London, HarperCollins, 2013, 255p
Kate Maryon is a brilliant realist writer, engaging with challenging subjects in an informed and sympathetic manner. Her latest novel, Invisible Girl, is about children who run away from home.
Gabriella has a horrible new stepmother who has taken over the house. Her dad is letting Amy walk all over him, and only Gabriella can see things will not end well: she is worried they will spiral into debt like they have in the past. Then one day, she finds Amy packing a bag for her, telling her that her father and stepmother are going away and Gabriella has to go and stay with her mother in Manchester. In one moment, she's lost her home, her friends and her family, and is bound towards a mother who still haunts her nightmares.
Unsure of where to go, Gabriella ends up on the streets of Manchester. She befriends some children who live on the streets, hiding with them from the police, all of them too scared to go home. There are many reasons why these children are on the streets, though most of them keep pretty quiet about it.
Gabriella ends up in trouble due to her new associations, who have to resort to disruptive behaviour and petty theft for entertainment. Reading from Gabriella's point of view, you sympathise with the children, lost and alone, constantly scared and in danger. Gabriella is a big-hearted, kind young girl, and, at only twelve years old, it is distressing to read about her plight.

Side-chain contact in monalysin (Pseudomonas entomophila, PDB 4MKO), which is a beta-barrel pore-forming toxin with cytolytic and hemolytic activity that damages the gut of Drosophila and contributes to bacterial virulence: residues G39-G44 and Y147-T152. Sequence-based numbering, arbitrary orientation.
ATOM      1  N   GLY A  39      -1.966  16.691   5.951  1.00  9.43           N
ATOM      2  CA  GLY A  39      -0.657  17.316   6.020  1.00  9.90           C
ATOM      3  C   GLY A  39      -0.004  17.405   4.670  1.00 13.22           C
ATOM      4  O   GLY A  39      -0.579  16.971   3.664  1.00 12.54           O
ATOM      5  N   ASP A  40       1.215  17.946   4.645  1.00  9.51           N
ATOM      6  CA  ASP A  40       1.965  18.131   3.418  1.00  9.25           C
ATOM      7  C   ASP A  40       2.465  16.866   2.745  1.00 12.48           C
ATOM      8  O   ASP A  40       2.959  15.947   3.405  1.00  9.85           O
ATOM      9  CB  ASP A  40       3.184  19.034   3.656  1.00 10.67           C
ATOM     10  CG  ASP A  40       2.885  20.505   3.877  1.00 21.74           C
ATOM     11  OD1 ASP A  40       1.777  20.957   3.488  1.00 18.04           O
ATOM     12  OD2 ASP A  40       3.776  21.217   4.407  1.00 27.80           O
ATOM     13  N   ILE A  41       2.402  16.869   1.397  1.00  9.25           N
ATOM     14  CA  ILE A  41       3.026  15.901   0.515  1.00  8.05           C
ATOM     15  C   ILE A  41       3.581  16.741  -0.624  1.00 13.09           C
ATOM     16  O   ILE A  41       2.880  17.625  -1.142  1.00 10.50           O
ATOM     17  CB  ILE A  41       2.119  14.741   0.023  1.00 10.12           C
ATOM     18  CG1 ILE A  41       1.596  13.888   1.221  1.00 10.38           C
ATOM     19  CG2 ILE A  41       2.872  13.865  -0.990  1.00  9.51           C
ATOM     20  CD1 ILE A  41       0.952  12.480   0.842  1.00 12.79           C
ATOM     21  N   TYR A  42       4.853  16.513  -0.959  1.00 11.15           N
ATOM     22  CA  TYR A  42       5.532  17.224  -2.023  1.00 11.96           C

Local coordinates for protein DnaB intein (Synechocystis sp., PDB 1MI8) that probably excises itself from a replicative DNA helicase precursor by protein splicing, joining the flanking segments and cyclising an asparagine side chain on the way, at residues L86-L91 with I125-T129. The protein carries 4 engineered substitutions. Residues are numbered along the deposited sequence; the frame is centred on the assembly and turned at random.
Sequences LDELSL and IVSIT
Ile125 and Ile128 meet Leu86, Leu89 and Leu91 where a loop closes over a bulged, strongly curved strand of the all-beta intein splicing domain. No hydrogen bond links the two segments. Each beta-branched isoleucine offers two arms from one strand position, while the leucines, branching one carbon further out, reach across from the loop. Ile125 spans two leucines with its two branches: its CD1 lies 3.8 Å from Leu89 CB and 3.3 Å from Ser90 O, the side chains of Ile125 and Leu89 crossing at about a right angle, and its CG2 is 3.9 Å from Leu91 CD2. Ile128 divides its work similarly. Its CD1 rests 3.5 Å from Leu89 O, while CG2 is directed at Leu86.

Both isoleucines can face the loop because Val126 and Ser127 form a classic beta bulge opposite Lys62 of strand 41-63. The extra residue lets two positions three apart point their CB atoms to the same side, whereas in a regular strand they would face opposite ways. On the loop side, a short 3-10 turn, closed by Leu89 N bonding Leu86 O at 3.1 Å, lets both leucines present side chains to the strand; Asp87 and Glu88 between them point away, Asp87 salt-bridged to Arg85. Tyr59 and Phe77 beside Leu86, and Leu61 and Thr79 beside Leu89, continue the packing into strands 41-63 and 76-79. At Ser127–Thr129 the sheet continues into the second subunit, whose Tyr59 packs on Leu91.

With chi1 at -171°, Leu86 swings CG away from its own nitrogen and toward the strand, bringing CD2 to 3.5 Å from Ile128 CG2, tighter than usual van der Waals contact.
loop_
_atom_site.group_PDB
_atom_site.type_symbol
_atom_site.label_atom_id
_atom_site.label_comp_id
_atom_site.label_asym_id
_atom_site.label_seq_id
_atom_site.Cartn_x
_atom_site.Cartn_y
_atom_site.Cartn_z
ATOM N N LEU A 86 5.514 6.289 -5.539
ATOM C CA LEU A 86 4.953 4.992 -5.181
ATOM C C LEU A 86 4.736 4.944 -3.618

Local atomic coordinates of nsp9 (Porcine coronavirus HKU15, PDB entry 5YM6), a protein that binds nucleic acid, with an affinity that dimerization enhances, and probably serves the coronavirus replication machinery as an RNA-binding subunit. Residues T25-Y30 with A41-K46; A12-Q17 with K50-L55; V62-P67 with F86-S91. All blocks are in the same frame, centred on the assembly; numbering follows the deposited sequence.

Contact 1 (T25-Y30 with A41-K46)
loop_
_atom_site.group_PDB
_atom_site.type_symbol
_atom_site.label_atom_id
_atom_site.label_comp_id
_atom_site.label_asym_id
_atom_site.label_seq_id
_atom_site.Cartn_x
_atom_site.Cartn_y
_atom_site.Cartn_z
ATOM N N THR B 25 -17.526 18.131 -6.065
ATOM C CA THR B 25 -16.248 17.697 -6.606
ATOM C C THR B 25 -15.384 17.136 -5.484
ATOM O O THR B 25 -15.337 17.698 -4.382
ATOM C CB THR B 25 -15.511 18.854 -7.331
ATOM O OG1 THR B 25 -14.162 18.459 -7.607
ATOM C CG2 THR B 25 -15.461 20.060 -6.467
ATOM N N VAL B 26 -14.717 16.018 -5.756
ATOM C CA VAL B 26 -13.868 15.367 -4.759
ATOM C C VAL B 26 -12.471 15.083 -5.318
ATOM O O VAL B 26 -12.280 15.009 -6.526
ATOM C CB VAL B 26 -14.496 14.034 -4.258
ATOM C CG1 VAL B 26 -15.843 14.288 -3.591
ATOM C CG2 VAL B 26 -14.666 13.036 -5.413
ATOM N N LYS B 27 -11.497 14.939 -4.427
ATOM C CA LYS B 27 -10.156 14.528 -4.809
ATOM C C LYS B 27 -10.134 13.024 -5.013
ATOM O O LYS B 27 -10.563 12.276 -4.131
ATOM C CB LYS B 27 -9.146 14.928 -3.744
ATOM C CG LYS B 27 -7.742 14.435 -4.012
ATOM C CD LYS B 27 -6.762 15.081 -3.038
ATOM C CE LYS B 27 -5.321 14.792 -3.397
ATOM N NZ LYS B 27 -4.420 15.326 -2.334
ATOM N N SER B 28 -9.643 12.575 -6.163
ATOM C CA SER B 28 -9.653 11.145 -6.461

Maryon's novel is supported by the Big Issue Foundation and Railway Children, charities for homeless children who have slipped through the gaps. You are forced to think differently when reading Invisible Girl, as it challenges many of the assumptions people have about the homeless. It is an upsetting read, and yet I would undoubtedly recommend it to any young reader.